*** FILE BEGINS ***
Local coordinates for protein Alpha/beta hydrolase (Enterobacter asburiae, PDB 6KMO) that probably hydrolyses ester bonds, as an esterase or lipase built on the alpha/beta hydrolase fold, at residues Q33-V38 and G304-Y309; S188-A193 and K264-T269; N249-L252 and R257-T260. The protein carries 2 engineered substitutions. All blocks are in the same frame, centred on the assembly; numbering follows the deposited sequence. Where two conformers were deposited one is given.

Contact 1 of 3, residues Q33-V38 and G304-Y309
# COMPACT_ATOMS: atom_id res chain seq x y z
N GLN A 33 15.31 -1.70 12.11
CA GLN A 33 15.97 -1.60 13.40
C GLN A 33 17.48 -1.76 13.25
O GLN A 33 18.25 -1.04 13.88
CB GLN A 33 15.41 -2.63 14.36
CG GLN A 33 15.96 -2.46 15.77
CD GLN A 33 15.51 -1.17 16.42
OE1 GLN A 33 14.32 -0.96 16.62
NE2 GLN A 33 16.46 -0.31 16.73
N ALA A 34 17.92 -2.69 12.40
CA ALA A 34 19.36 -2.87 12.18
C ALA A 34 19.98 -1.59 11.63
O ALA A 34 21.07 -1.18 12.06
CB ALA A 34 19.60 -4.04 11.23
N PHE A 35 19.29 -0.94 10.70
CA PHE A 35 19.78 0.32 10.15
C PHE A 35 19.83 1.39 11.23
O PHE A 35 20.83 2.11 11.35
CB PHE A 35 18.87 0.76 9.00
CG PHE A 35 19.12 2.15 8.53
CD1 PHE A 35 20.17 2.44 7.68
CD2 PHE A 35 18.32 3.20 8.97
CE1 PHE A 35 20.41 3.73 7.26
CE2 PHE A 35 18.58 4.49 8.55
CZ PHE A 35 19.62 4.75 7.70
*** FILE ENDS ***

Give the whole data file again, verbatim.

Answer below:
Local coordinates for protein Alpha/beta hydrolase (Enterobacter asburiae, PDB 6KMO) that probably hydrolyses ester bonds, as an esterase or lipase built on the alpha/beta hydrolase fold, at residues Q33-V38 and G304-Y309; S188-A193 and K264-T269; N249-L252 and R257-T260. The protein carries 2 engineered substitutions. All blocks are in the same frame, centred on the assembly; numbering follows the deposited sequence. Where two conformers were deposited one is given.

Contact 1 of 3, residues Q33-V38 and G304-Y309
# COMPACT_ATOMS: atom_id res chain seq x y z
N GLN A 33 15.31 -1.70 12.11
CA GLN A 33 15.97 -1.60 13.40
C GLN A 33 17.48 -1.76 13.25
O GLN A 33 18.25 -1.04 13.88
CB GLN A 33 15.41 -2.63 14.36
CG GLN A 33 15.96 -2.46 15.77
CD GLN A 33 15.51 -1.17 16.42
OE1 GLN A 33 14.32 -0.96 16.62
NE2 GLN A 33 16.46 -0.31 16.73
N ALA A 34 17.92 -2.69 12.40
CA ALA A 34 19.36 -2.87 12.18
C ALA A 34 19.98 -1.59 11.63
O ALA A 34 21.07 -1.18 12.06
CB ALA A 34 19.60 -4.04 11.23
N PHE A 35 19.29 -0.94 10.70
CA PHE A 35 19.78 0.32 10.15
C PHE A 35 19.83 1.39 11.23
O PHE A 35 20.83 2.11 11.35
CB PHE A 35 18.87 0.76 9.00
CG PHE A 35 19.12 2.15 8.53
CD1 PHE A 35 20.17 2.44 7.68
CD2 PHE A 35 18.32 3.20 8.97
CE1 PHE A 35 20.41 3.73 7.26
CE2 PHE A 35 18.58 4.49 8.55
CZ PHE A 35 19.62 4.75 7.70